Oh, and by the way, people do still pay for those. Precisely because they actually need them to work offline, for those far range trips with poor coverage (and, in Europe and generally outside of US, to not pay insane data roaming charges).

    • by Xest (935314)

      Was my first thought too, so effectively they're combining an inferior mapping system with an inferior search engine both of which lack the level of data Google has collected via street view etc. so effectively it's just going to be a shitter version of Google maps?

      Competition is good but the problem is Google is so far ahead in terms of raw data collected and mined that it takes more than just simply screaming "Me too" then partnering some arbitrary mapping system with some arbitrary data source as Apple r

      • So effectively they're combining an inferior mapping system

        There's nothing inferior about Nokia's mapping system. In fact they've been in this business for several years. Look up NavTeq, a wholly owned subsidiary of Nokia, when you have time.

        RT.

        • by Xest (935314)

          I was a long-term Nokia user up until I got an Android phone relatively recently, having use their phones since the 90s.

          Honestly, their mapping system was always "okay", but it's not even close to Google maps so it absolutely is inferior. It was about the same level as TomTom's maps were on my SatNav - fine most the time, but not so great for finding individual premises, and more "wrong roads" than Google Maps.

    • by Idbar (1034346)
      Glad you said that. Remember when Google used Navteq before it was acquired by Nokia? Yes, Nokia got all those products and worked off-line way before any other cellphone manufacturer.

      Quite odd certain Slashdot readers don't know about that.
  • Will they attempt crowdsourcing like Googles mapmaker? They have it available right now, but only for African countries. Google has shown it isn't easy. Mapmaker IMHO sucks. Edits I've done misteriously sissappeared after a few weeks live, and their cycle maps don't come anywhere near OpenStreetmap.
  • Yeah. I have heard of it and really a success for the company.
  • Wouldn't it be funny if Apple bought Nokia, just for their mapping tech?
  • I have it on my N9, and have never even tried it yet. But now that there is so much hype about it, I guess I should take a look at it.

    It is quite ironic, that an Apple recommendation would motivate me to use something on my Nokia.

    • N9 owner here. The software itself isn't at the same level (at least with PR 1.2) as it currently is on WP7 (and Symbian probably), but the maps are the same and you still get:

      - Offline maps (online maps are also possible)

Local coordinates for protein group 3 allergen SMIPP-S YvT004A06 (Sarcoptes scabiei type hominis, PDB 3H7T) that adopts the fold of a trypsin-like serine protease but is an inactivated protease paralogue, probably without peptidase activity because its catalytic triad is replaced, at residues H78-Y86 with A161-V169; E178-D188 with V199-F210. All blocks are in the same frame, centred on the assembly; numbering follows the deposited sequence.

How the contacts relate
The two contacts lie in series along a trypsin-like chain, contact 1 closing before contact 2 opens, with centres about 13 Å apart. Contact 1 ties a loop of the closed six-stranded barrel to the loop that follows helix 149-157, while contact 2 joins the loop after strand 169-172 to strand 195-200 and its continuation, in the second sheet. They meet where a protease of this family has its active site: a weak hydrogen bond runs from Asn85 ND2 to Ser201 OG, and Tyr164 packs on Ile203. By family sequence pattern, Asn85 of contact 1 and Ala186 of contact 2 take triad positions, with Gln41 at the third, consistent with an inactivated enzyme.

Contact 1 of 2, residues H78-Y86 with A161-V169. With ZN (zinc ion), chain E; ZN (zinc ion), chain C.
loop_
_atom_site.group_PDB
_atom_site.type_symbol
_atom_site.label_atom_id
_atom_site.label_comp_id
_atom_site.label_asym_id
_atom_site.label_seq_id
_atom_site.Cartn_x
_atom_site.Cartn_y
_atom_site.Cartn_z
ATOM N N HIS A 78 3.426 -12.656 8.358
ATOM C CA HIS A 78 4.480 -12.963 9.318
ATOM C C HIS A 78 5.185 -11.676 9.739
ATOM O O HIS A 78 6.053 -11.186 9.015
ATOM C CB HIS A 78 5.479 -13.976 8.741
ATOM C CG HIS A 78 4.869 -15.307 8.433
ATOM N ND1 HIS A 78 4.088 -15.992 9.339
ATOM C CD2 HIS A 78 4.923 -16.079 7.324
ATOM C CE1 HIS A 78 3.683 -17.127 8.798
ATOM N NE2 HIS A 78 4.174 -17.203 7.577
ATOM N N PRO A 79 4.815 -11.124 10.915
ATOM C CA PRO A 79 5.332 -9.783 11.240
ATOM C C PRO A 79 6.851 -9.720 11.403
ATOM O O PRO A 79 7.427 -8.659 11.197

- Turn-by-turn navigation with text-to-speech (with multiple voices)
      - A real distinction between pedestrian and car routes
      - A satisfactory POI collection (probably not as good as google, though)
      - Accurate maps
      - Favorite locations can be synced with Nokia Maps for the browser

  • I welcome this. Nokia makes this move to survive and to capture market share. The worst case result will be that other competitors will also improve. Nokia isn't in the position to be evil and so the good/evil discussions are pretty much moot for the time being.

    My Swiss Franc still is on Google though.
  • Hurray, let's all map the planet multiple times!

    • by oji-sama (1151023)
      They already have the maps and you can download them for offline navigation. As in, you can download the whole country and do the routing and searches offline.
    • by tokul (682258)
      You are free to use Mercator [wikipedia.org] map, if Babylonian Imago Mundi is too heavy for you.
  • And I can't get excited about any of it making it to an Android smartphone.

    Why did you make a Microsoft seed your CEO? :(
    • I'm sure Nokia would license Maps to anyone using Android. They're probably just not interested/bound by a gentlemen's agreement with Google/were intimidated by Google.

  • I'd be dead without mine. Picture this: me moving about 30 miles per hour down a long straight hill in the Bay area, pedaling hard, and misjudging the light I see changing on the side street, I plow my bike full-on into the side of a car turning right in front of me. The 100+ feet of skid marks I left on the asphalt before correctly determining that I would not be able to stop were not enough to avoid the collision. About 30 feet before my bike slammed into the side of the vehicle, I stood up on the left

Make headway at work. Continue to let things deteriorate at home.

Working...